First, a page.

Performing before Mandela

If someone were to ask Jackie her most cherished moment, she would recollect the two occasions she got to perform before the iconic leader Nelson Mandela.

Jackie recalls how she got goose bumps when she saw him walking into the Royal Theatre Carré, Amsterdam.  “Everyone, including the Dutch royal family who were seated, stood up. I was backstage, viewing his entrance on the screen. I could feel the energy. Onstage, I bowed to him in greeting. He was seated in the front row. He returned my bow gracefully. That made for a wonderful feeling.”

Mandela was rumoured to be ill and with failing eyesight. “But when he bowed”, Jackie said, “I understood that he could see me and I have to give a flawless performance.” She had performed before Madiba earlier too in Capetown and had felt a similar frisson then.


A constant learner

The peripatetic Jackie speaks six languages. “I speak English and Afrikaans. These are the two languages that I grow up with. I come from a place which was once a Dutch colony. So I knew Dutch. I speak German as I have worked in Germany. Because I have lived in Japan for eight years, I speak Japanese. My husband is French. So I speak French too. The indigenous languages of Africa are something I need to brush upon,” she said with a smile.  

Jackie is currently doing her  thesis on the theory of liminality, which in her words, is the ambiguous state of being in between. “I am working to develop a theory on this from the body perspective and through my performances.”

Jackie was very much fascinated by the villages of Kerala and is planning to comeback with her family.  Husband Cedric Leherle, born in Marseille, France multi-tasks as a talent agent, model, photographer and actor. Daughter Paloma Job-Leherle is nine years old. She speaks and writes fluently in both English and French. She dreams of becoming a professional singer, has a great sense of humour, and loves to imitate accents. The word "paloma" means "dove" in Spanish, so it's the symbol of love, freedom and peace.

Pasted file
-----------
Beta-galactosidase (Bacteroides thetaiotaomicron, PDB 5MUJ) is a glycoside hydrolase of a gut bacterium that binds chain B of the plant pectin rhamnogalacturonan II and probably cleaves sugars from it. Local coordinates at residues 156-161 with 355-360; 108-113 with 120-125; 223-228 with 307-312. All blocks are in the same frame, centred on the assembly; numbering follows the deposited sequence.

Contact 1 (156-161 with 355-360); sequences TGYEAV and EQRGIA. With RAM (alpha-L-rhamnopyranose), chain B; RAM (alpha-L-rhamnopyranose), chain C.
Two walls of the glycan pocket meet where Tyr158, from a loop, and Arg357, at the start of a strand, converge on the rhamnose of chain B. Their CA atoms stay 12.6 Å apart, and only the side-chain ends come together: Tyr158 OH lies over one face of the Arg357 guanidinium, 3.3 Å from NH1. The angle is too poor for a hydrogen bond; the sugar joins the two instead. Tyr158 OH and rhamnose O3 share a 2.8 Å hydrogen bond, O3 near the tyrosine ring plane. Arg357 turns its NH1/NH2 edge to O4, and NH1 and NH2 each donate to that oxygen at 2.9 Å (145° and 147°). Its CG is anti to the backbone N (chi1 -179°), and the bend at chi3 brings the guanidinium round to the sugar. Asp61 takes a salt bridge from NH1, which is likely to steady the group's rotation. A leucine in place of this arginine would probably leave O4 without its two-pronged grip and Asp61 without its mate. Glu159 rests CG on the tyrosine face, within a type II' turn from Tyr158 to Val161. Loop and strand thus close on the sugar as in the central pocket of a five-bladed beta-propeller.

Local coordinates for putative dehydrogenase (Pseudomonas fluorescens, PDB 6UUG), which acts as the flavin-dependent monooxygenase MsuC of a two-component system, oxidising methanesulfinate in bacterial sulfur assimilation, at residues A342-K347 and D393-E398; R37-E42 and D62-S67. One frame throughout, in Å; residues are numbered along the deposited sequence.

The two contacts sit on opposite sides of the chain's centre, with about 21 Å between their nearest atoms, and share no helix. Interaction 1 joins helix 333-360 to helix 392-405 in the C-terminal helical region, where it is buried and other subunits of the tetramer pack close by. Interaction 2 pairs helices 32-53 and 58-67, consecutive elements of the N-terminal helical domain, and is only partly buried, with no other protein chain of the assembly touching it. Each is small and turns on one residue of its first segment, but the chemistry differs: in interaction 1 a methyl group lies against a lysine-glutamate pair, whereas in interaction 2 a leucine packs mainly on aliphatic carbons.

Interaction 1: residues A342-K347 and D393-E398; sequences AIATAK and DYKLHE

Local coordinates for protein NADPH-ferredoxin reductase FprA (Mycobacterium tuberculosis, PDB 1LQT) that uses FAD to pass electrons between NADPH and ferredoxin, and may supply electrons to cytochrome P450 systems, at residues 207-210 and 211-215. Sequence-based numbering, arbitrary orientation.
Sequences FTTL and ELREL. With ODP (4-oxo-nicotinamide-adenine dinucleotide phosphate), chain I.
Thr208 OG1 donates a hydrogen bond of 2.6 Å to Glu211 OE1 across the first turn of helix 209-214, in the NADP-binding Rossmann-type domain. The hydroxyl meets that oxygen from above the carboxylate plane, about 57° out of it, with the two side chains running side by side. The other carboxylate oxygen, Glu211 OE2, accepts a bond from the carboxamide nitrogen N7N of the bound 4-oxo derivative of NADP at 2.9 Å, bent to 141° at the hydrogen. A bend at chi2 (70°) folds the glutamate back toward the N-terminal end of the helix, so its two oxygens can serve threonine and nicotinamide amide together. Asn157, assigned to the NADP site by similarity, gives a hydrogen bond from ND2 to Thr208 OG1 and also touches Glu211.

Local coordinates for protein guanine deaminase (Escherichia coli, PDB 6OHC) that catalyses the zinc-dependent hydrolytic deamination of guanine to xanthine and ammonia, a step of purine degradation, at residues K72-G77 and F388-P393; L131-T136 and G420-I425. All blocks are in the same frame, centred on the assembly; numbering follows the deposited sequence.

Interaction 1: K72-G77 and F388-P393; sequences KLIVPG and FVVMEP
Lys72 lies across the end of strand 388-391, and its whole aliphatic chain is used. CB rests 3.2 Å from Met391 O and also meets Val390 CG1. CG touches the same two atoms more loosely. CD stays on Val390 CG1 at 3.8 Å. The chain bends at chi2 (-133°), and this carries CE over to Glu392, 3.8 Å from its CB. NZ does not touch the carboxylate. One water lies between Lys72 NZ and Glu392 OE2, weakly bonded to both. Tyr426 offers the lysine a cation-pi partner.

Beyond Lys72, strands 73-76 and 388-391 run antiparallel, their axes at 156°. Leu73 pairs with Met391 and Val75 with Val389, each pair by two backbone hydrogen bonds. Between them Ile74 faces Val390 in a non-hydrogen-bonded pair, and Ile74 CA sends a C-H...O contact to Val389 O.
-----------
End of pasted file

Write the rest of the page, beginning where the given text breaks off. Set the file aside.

Enjoying with the kids

After this interview in Mathrubhumi head office, she had a hectic schedule. She visited ‘Bnana’ boutique run by designer Nana Mohammed in Gujarathi street. Then in adjacent ‘Yum Lab’ ice creamery she performed with the girl inmates of ‘Sukritham Girls Home,’ Naduvannur. Then she met Sanjith Mondal, painter-caretaker of ‘Gudhaam Art Café,’ and its designer Naseeb  Mahmood and viewed Sarathchandran’s paintings in the art gallery. Afterwards, she met fr. John Mannarathara, principal of ‘Silver Hills School’ in ‘Chavara Cultural Centre,’ where she enjoyed the sight of kids on roller-skates. Then she visited Aswathi, dancer and MT’s daughter, of ‘Nrityalaya school of dance and music,’ Chalappuram. Finale was a grand dinner in ‘Paragon restaurant,’ with Sumesh Mangalassery, painter Binusha J B  and trainer and story-teller Shweta Vij, all of ‘Kabani,’ responsible tourism organisation.

In her next visit, Jacki intends to journey through Kerala, halting at select villages to perform her art while giving a break to the mainstream theatre. Till then her twinkle toes will work their magic in other shores.